Meanwhile, you may also be interested in this interview from On The Go last week, on how energy companies are under market pressure to diversify their interests.
On The Go16:53Credit rating agency S&P issues warning to oil giants
C.B.S. voters searching for support of growing community
As part of a series The St. John’s Morning Show is doing on districts in its listening area, voters in the district of Conception Bay South say they are looking for support from the next government to help one of the fastest growing regions in the province.
The district has been predominantly Conservative since its creation in 1975, but has voted Liberal as recently as 2014. PC incumbent Barry Petten won the seat in 2015, and is being challenged in 2021 by three candidates: Liberal candidate Shelley Moores, NDP candidate Andrew Lovell and NL Alliance candidate Warrick Butler.
The district covers 85 square kilometres on the Northern Avalon, with a population of over 15,000 as of 2016.
Sarah Eddie, a mother in the community and co-ordinator of the Conception Bay South Community Garden, said the growth of the community is extremely important to residents, and hopes the next government will support development while maintaining a small-town feel.
“I think C.B.S. is at a crossroads right now,” Eddie said Monday. “We’re growing into a big town. I think it’s a great opportunity now to get the community involved and see a supportive, connected community.”
CBS Minor Softball Association president Jill Warren said she is looking for a candidate who is seen in the community, is oriented toward families, looks to make the community a better place and addresses needs like supports for new businesses, public transit and recreation.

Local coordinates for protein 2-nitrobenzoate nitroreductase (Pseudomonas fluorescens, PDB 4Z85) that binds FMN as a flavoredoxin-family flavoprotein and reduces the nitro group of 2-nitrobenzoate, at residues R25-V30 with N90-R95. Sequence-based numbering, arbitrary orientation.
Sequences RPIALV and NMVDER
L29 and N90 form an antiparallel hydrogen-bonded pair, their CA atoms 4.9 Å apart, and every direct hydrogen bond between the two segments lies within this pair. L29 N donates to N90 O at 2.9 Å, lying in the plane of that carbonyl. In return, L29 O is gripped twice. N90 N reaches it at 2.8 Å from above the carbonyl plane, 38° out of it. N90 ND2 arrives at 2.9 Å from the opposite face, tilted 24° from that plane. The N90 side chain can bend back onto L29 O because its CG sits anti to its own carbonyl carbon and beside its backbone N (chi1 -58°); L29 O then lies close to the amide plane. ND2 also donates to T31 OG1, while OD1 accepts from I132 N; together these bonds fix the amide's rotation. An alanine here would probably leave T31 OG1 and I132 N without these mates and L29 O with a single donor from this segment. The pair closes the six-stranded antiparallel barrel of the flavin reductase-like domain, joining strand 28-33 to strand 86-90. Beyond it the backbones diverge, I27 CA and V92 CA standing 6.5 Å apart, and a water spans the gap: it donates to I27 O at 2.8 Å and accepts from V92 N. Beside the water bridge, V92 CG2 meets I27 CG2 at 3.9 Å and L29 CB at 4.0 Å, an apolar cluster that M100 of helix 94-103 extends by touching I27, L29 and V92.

“We need more support for our younger generation, more for them to come into,” Warren said. “We’ve got a great recreation complex up the road and some great facilities, but it would be nice to expand on that and get more in here for the younger generation.”
One candidate running in the district, Andrew Lovell, recently came under fire for a number of tweets he posted in 2012 and 2013, which used anti-gay slurs in conversations with friends. In an interview with The St. John’s Morning Show, Lovell said the tweets do not represent the person he is today.
“That is the worst of me. That was a young Andrew Lovell who was being edgy with hs friends, who was chirping them before fantasy football,” he said. “I hate my former self for that.
“Right now I’m proud to say that I am completely different than that person was. I stand with the LGBTQ+ community. There is no community more oppressed than them. I will stand and fight with them at any opportunity.”
What’s coming up
Liberal Leader Andrew Furey will be Ramona Dearing’s guest on CBC’s CrossTalk on Tuesday, starting at noon NT. Furey is the third party leader to appear on the call-in show. You can listen to prior episodes with NDP Leader Alison Coffin and PC Leader Ches Crosbie by clicking the hyperlinks on their respective names.
Furey will also be available to the media virtually as part of an event with with Liberal Labrador West candidate Wayne Button.
Crosbie has no public events scheduled for Tuesday, with the PC Party aying public campaign announcements will be suspended in favour of media releases until further notice due to the province’s COVID-19 cases announced Monday.
The NDP had not released Coffin’s Tuesday itinerary as of 6:30 p.m. NT.